Etymology
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slop (n.2)

late 14c., "loose outer garment," perhaps from Old English oferslop "surplice," which seems to be related to Middle Dutch slop, Old Norse sloppr (either of which also might be the source of the Middle English word), perhaps all from Proto-Germanic *slup-, from PIE root *sleubh- "to slide, slip" on the notion of a garment one "slips" on or into (compare sleeve). Sense extended generally to "clothing, ready-made clothing" (1660s), usually in plural slops. Hence, also, slop-shop "shop where ready-made clothes are sold" (1723).

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harness (v.)
"to put a harness on a draught animal," c. 1300, from Old French harneschier "make ready, equip, arm," from harnois (see harness (n.)); figurative sense "to control for use as power" is from 1690s. Related: Harnessed; harnessing.
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saleable (adj.)

also, but less commonly, salable, "purchasable; capable of being sold, finding a ready market," 1520s, from sale + -able. Related: Salability; saleability (1797) which seems to have appeared first in Coleridge.

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initialize (v.)
"to make ready for operation," 1957, from initial (adj.) + -ize. The same formation had been used earlier to mean "use initials instead of a name" (1837); "designate by initials" (1833). Related: Initialized; initializing; initialization (1957 in the modern sense).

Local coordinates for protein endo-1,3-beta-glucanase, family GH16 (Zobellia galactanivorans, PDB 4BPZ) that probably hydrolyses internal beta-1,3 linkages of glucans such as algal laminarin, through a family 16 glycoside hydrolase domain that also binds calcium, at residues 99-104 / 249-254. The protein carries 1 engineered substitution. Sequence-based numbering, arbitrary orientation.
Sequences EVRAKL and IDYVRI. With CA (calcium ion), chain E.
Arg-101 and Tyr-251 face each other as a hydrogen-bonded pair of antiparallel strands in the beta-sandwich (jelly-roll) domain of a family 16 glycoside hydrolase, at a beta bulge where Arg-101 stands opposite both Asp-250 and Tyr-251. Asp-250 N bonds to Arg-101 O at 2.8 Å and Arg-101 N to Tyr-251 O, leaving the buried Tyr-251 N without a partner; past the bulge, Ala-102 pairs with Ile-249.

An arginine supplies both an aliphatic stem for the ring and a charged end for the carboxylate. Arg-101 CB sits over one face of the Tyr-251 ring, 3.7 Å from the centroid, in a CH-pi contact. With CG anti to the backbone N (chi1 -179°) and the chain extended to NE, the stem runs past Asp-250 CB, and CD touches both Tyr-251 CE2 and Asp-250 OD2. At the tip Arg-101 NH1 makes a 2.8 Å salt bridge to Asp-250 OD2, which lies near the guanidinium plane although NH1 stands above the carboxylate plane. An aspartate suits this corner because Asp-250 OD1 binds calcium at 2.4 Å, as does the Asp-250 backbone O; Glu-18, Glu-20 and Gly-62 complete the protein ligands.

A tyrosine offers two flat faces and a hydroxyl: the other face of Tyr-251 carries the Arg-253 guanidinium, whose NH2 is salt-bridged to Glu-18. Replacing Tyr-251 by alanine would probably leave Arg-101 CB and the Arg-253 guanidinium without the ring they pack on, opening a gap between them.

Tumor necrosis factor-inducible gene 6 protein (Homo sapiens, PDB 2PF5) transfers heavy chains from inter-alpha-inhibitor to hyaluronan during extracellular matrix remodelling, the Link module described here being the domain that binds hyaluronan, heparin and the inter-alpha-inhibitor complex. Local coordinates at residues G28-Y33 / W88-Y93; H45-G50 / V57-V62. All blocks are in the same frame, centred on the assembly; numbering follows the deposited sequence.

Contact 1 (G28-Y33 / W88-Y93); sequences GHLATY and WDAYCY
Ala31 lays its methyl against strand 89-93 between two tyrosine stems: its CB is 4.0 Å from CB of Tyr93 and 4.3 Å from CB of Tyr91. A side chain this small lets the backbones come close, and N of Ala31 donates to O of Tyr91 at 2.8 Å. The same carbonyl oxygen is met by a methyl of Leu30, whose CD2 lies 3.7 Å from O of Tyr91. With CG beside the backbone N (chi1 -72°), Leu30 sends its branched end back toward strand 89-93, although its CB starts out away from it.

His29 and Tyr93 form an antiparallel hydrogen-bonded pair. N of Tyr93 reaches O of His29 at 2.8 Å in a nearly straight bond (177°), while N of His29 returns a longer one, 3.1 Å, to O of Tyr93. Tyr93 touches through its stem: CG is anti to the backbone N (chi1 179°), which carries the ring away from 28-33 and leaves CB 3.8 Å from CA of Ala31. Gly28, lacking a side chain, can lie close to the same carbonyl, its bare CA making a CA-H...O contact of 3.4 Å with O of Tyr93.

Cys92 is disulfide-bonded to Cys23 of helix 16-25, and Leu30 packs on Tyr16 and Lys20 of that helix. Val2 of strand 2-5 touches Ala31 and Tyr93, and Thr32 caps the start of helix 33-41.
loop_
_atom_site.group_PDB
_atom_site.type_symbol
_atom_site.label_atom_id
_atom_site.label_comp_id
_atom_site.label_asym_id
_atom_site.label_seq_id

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mercenary (adj.)

"working or acting for reward, serving only for gain," hence "resulting from sordid motives, ready to accept dishonorable gain," 1530s, from mercenary (n.), or in part from Latin mercenarius "hired, paid, serving for pay."

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provided (conj.)

"with or on condition that; this (or it) being understood, conceded, or established," early 15c., conjunction use of past participle of provide. As an adjective, "destined" (early 15c.); "prepared, ready" (1570s); "furnished" (1878).

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attire (v.)
c. 1300, atiren, "to fit out, equip; to dress in finery, to adorn," from Old French atirer, earlier atirier "to equip, ready, prepare," from a- "to" (see ad-) + tire "order, row, dress" (see tier). Related: Attired; attiring.
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hosier (n.)
late 14c., hosyere "maker or seller of hose" (attested as a surname from late 12c.), from hose (n.) + -ier, French-influenced agent noun suffix. In 19c. the term often was applied to tailors who sold men's garments ready-made.
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game (adj.2)
"ready for action, unafraid, and up to the task;" probably literally "spirited as a game-cock," 1725, from game-cock "bird bred for fighting" (1670s), from game (n.) in the "sport, amusement" sense. Middle English adjectives gamesome, gamelich meant "joyful, playful, sportive."
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apparatus (n.)

"a collection of tools, utensils, etc. adapted as a means to some end," 1620s, from Latin apparatus "tools, implements, equipment; preparation, a preparing," noun of state from past-participle stem of apparare "prepare," from ad "to" (see ad-) + parare "make ready" (from PIE root *pere- (1) "to produce, procure").

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